The Internet as we know it is evolving all of the time. Take the original, text-based dial-up version of yesteryear and contrast it with today’s network of mobile applications and 5G connectivity that couldn’t be more different from the days when AOL and Ask Jeeves dominated web search.
Tomorrow’s internet will also be a very different beast. Today, much of the talk around the future of the internet revolves around two words – “Web3” and the “metaverse” – yet they are also very different concepts.
Some use the terms interchangeably, but they’re not the same thing. While neither idea has been fully formulated, we can say that Web3 is a vision of the future of the internet. At the same time, metaverse refers to the way this new internet will integrate seamlessly into people’s daily lives.
What Is The Metaverse?
The term is admittedly still vague because the very concept of the metaverse is still being defined. But what has emerged is an idea that the metaverse will be extremely reliant on technologies such as augmented reality, virtual reality and mixed reality, which enable users to have virtual experiences in this brave new world. For this vision of the metaverse to become a reality, it’ll be necessary for these technologies to become ubiquitous in our lives. If that happens, we could find ourselves living in a mixed reality world where everything from work and play to gaming and dating happens in a virtual setting.
While other technologies, including blockchain, cryptocurrency and NFTs, are also key elements of the metaverse, they’re not necessarily essential to it. Instead, AR, VR and MR will enable this prevailing vision. In the case of AR and VR, both require users to don specialised hardware such as a headset or glasses to immerse themselves in virtual experiences. VR headsets are the most immersive device, typically blocking out the user’s entire physical surroundings. In contrast, AR glasses and headsets work by overlaying information atop the real world, integrating virtual objects with the present reality.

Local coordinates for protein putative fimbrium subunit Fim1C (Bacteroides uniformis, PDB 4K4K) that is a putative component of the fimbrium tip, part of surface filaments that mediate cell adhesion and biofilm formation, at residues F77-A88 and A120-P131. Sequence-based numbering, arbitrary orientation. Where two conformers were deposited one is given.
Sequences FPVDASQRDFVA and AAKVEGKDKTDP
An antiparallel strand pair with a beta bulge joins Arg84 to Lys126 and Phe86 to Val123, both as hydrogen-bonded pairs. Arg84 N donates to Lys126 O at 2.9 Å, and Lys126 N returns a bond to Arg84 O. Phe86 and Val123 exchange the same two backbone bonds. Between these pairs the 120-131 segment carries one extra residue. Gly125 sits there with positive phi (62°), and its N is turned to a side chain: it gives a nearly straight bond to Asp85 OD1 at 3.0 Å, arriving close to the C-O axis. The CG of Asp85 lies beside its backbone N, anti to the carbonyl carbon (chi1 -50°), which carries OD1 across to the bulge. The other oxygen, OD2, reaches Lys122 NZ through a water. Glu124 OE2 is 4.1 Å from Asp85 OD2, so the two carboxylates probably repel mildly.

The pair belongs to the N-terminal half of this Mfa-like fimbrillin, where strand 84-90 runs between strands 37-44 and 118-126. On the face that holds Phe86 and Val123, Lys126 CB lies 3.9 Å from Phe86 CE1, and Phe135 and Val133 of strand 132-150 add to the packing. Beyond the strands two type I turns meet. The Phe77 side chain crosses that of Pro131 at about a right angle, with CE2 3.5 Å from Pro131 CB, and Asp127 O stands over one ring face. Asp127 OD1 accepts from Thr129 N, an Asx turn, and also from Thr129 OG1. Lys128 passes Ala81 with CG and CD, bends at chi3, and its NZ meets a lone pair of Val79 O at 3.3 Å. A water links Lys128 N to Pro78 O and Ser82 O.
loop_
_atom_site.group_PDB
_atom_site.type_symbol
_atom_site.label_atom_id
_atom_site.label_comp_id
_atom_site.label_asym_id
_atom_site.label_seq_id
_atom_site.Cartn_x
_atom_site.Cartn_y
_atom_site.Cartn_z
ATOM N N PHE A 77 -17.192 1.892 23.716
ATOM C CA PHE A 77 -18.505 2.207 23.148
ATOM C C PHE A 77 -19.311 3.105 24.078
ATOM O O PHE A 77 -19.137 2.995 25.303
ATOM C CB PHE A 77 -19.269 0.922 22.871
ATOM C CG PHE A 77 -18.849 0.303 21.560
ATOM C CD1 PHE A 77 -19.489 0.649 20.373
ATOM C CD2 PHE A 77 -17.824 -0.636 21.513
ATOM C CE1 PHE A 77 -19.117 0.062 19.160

What Is Web3?
Web 2.0 is considered to be the second generation of the Internet, which emerged from the older form of static, text-based websites that were only accessible via a PC. Instead, web 2.0 is a version of the internet. User-generated content came to the fore, accessible on mobile devices and with people’s data almost fully controlled by big tech firms such as Google, Facebook and Twitter.
The next evolution will be Web3, a newer and more decentralised version of the Internet that’s based on the blockchain. It promises to give users greater privacy with full control of their data and no censorship. Annie Zhang, host of the Hello Metaverse podcast, defines Web3 as a building block of the metaverse that will allow the development of a more utopian version of the internet that we know today.
Today’s metaverse builders exemplify this theory of Web3 as a building block of the metaverse. For example, bit.Country is building a metaverse platform that will enable anyone to design and launch their own virtual world. While Bit.Country itself is the actual metaverse – a virtual, immersive 3D world that’s accessible using VR headsets or AR glasses, and it is building atop a Web3 infrastructure layer known as the Metaverse.Network encompasses a decentralised blockchain that plays host to its user’s metaverses.